Related pages

Footnotes

  1. ^ a b c d e f g h i McCaffery, Larry. "An Interview with William Gibson". http://project.cyberpunk.ru/idb/gibson_interview.html. Retrieved 2007-11-05. , reprinted in McCaffery 1991, pp. 263–285
  2. ^ a b McCaffery 1991
  3. ^ Walker, Doug (2006-09-14). "Doug Walker Interviews William Gibson" (PDF). Douglas Walker website. http://www.douglaswalker.ca/press/gibson.pdf. Retrieved 2009-03-16. 
  4. ^ Gibson, William (2003-09-04). "Neuromancer: The Timeline". http://www.williamgibsonbooks.com/blog/2003_09_01_archive.asp#1062520986072822474. Retrieved 2007-11-26. 
  5. ^ Gibson, William (2003-01-17). "Oh Well, While I'm Here: Bladerunner". http://www.williamgibsonbooks.com/blog/2003_01_01_archive.asp#90199532. Retrieved 2008-01-21. 
  6. ^ Gibson, William (2003-01-01). "(untitled weblog post)". http://www.williamgibsonbooks.com/blog/2003_01_01_archive.asp#90158337. Retrieved 2008-01-21. 
  7. ^ Grimwood, Jon Courtenay (February 9, 2002). "Big in SF". http://www.guardian.co.uk/books/2002/feb/09/sciencefictionfantasyandhorror. Retrieved 2009-01-25. 
  8. ^ Hollinger, Veronica (July 1999). "Contemporary Trends in Science Fiction Criticism, 1980–1999". Science Fiction Studies 26 (78). http://www.depauw.edu/sfs/backissues/78/hollinger78art.htm. Retrieved 2007-11-06. 
  9. ^ a b Cheng, Alastair. "77. Neuromancer (1984)". The LRC 100: Canada's Most Important Books. Literary Review of Canada. http://lrc.reviewcanada.ca/index.php?page=71---80. Retrieved 2007-09-09. 
  10. ^ Walker, Martin (1996-09-03). "Blade Runner on electro-steroids". Mail & Guardian Online. M&G Media. http://www.mg.co.za/articledirect.aspx?articleid=293681&area=%2farts_movies%2f. Retrieved 2007-11-11. 
  11. ^ "Honor roll:Science Fiction books". Award Annals. 2007-08-15. http://www.awardannals.com/wiki/Honor_roll:Science_Fiction_books. Retrieved 2007-08-15. 
  12. ^ a b Grossman, Lev; Richard Lacayo. "Neuromancer (1984)". TIME Magazine All-Time 100 Novels. Time. http://www.time.com/time/2005/100books/0,24459,neuromancer,00.html. Retrieved 2007-11-06. 
  13. ^ "1984 Award Winners & Nominees". Worlds Without End. http://www.worldswithoutend.com/books_year_index.asp?year=1984. Retrieved 2009-07-17.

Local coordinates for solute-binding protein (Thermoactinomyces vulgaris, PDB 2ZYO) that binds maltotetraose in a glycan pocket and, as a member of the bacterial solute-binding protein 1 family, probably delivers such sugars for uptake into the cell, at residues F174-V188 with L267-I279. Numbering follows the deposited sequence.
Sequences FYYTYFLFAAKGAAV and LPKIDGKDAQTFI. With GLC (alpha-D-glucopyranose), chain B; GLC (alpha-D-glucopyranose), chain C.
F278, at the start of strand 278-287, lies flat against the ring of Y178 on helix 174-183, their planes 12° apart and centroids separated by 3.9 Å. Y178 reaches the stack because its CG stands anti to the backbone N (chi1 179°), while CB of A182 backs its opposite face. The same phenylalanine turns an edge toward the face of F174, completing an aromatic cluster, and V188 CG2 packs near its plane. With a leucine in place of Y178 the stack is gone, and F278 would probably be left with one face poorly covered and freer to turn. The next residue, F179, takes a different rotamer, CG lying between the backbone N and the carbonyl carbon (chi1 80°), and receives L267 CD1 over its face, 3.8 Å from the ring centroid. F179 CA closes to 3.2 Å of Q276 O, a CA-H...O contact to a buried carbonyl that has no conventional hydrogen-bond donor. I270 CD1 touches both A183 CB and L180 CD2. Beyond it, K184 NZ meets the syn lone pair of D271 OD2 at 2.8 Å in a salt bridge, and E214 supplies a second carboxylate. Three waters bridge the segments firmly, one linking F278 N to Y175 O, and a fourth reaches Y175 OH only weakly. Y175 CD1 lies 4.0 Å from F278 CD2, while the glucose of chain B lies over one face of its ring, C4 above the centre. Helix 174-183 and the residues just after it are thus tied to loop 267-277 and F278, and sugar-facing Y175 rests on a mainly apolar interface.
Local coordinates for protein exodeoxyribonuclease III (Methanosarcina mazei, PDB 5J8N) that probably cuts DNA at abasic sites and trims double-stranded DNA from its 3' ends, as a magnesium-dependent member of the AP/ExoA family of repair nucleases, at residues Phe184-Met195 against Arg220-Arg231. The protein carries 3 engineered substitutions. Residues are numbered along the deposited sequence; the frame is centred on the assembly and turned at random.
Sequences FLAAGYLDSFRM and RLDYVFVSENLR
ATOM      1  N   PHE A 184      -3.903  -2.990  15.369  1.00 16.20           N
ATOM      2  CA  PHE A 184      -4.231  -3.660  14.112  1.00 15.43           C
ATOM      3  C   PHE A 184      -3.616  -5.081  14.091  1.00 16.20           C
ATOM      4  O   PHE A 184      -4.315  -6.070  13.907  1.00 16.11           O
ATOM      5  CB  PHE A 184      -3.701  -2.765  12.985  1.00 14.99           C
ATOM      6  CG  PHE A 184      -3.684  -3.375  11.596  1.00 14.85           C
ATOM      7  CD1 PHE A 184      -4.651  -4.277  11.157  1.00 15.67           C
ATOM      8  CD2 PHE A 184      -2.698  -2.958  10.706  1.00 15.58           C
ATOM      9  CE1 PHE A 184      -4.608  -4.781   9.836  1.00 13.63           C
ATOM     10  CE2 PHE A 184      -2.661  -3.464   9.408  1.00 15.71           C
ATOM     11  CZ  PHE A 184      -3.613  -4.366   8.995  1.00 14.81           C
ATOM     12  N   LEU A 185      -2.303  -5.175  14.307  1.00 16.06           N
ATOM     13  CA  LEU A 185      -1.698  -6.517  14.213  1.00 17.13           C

14. ^ a b Person, Lawrence (Winter/Spring 1998). "Notes Toward a Postcyberpunk Manifesto". Nova Express 4 (4). http://features.slashdot.org/article.pl?sid=99/10/08/2123255. Retrieved 2007-11-06. 
  15. ^ Fitting, Peter. "The Lessons of Cyberpunk". in Penley, C. & Ross, A. (eds.). Technoculture. Minneapolis: University of Minnesota Press. pp. 295–315. ISBN 0816619301. OCLC 22859126. "[Gibson's work] has attracted an audience from outside, people who read it as a poetic evocation of life in the late eighties rather than as science fiction." 
  16. ^ Adams, Tim; Emily Stokes, James Flint (2007-08-12). "Space to think". Books by genre. The Observer. http://books.guardian.co.uk/departments/sciencefiction/story/0,,2146989,00.html. Retrieved 2007-10-26. 
  17. ^ Elhefnawy, Nader (2007-08-12). "‘Burning Chrome’ by William Gibson". Tangent Short Fiction Review. http://www.tangentonline.com/index.php?option=com_content&task=view&id=1125&Itemid=165. Retrieved 2009-03-16. 
  18. ^ "“Neuromancer” page". Williamgibsonbooks.com. http://www.williamgibsonbooks.com/books/neuromancer.asp. Retrieved 2009-03-16. 
  19. ^ Irvine, Martin (1997-01-12). "Postmodern Science Fiction and Cyberpunk". http://www.georgetown.edu/faculty/irvinem/technoculture/pomosf.html. Retrieved 2006-11-23. 
  20. ^ Mark Neale (director), William Gibson (subject). (2000). No Maps for These Territories. [Documentary]. Docurama. 
  21. ^ van Bakel, Rogier (June 1995). "Remembering Johnny". Wired (3.06). http://www.wired.com/wired/archive/3.06/gibson.html. Retrieved 2008-01-10. 
  22. ^ de Haven, Tom; Jensen, Bruce (August 1989). Neuromancer. Marvel Enterprises. ISBN 0-87135-574-4. 
  23. ^ Jensen, Bruce (1989-11-01). Neuromancer. Berkley Trade. ISBN 0425120163. 
  24. ^ "Neuromancer graphic novel". Antonraubenweiss.com. http://www.antonraubenweiss.com/gibson/gallery/neuromancer-graphicnovel/gn00.html. Retrieved 2009-03-16. 
  25. ^ Buwalda, Minne (2002-05-27). "Voyager". Mediamatic.net. http://www.mediamatic.net/article-5817-en.html. Retrieved 2008-06-11.